Calling time on FRSSE

Wouldn’t having a FRSSE, which would have to be based in the future on FRS 102, be a little odd since it would create a ‘little version’ of already ‘little GAAP’, asks Julia Penny

In January 2014, the Financial Reporting Council (FRC) announced in its newsletter ‘Setting the standard’, that a fundamental review of the Financial Reporting Standard for Smaller Entities (FRSSE) was being undertaken. The FRC said it had made a tentative decision to withdraw the FRSSE and instead have all companies follow FRS 102 (the new UK GAAP standard), but with reduced disclosures for small and micro entities.

In itself this was not really a surprising development. After all, FRS 102 is based on the IFRS for Small and Medium-Sized Entities, so having a FRSSE which would have to be based in the future on FRS 102 always seemed a little odd. It would create a ‘little version’ of already ‘little GAAP’.

What is a more surprising, though, is the timing. The consultation process for new UK GAAP has gone on for years and there were plenty of opportunities to propose that FRSSE companies should migrate to FRS 102 (albeit with reduced disclosures). At the time, the decision was taken to leave the FRSSE in place, but with the expectation that it would be reviewed later. Most of us took this ‘later’ to mean after FRS 102 had been operational for a year or two – allowing time to learn from the experience of larger entities making the transition.

But the FRC does not have an entirely free hand in the matter. The new EU Accounting Directive needs to be implemented in the UK by July 2015 and it contains significant reductions in the disclosures required for small companies. The pressure is on to ensure that there is a standard in place that will not breach the new EU Accounting Directive once it is enacted.

Of course, one way to achieve compliance with the EU rules would be to amend the FRSSE to take out the disclosures not permitted by the Directive. Potentially that would double the work for both standard-setters and preparers as there would likely still be a desire to conduct a full review of the need for the FRSSE within a couple of years.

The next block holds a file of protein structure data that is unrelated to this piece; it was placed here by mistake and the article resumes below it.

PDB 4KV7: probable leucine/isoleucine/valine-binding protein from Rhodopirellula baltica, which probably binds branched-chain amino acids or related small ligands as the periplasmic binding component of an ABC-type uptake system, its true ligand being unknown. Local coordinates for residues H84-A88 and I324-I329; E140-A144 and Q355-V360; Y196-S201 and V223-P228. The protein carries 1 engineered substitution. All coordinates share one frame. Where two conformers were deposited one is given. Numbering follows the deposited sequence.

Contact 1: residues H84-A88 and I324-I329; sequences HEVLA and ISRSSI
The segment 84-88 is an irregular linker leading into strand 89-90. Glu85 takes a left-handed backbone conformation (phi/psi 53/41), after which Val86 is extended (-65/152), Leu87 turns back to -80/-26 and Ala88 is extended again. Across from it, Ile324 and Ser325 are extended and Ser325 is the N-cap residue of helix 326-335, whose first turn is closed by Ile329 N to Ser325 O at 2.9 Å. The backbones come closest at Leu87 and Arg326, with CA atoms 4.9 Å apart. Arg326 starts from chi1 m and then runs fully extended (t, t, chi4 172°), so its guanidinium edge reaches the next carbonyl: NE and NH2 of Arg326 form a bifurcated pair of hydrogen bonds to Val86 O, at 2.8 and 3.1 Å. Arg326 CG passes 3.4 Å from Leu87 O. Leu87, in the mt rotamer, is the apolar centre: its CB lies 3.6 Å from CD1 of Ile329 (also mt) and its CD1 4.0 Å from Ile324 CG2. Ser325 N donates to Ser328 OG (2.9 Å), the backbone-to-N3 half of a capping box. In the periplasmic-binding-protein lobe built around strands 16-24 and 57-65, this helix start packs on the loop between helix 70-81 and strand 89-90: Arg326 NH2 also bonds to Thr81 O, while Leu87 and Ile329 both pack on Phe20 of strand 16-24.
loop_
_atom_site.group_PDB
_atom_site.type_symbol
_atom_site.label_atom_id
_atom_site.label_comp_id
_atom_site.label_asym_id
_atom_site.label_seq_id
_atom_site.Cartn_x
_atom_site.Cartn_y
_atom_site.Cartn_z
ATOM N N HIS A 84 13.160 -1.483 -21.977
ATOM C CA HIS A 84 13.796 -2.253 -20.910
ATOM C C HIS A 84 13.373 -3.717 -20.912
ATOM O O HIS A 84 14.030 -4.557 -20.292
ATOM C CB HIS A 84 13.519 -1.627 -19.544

Think small first

So instead the race is on to get a new draft standard issued in June 2014, which will be FRS 102 with different disclosure requirements for micro and small entities. The micro-entity requirements are effectively already written into FRSSE 2008, so they should be relatively straightforward. But the requirements for small entities might take a little more detailed work, especially if the FRC tries hard to ‘think small first’ to ensure that such entities can easily see the requirements that apply to them.

But what of the impact on those smaller entities which were expecting to be left largely unscathed by the move to new UK GAAP? It would appear that they will be caught by all the recognition and measurement requirements of FRS 102, but not the disclosures. This means that items such as financial instruments, investment property and intangibles might have significant changes to their accounting, while many other areas will have more minor changes or options for treatments not currently available.

If the application date of the new standard is 1 January 2015, or at the latest 1 July 2015, it doesn’t leave long for small entities and their advisers to hop onto the new UK GAAP bandwagon.

 

Julia Penny, content manager, audit & accounting, CCH www.cch.co.uk

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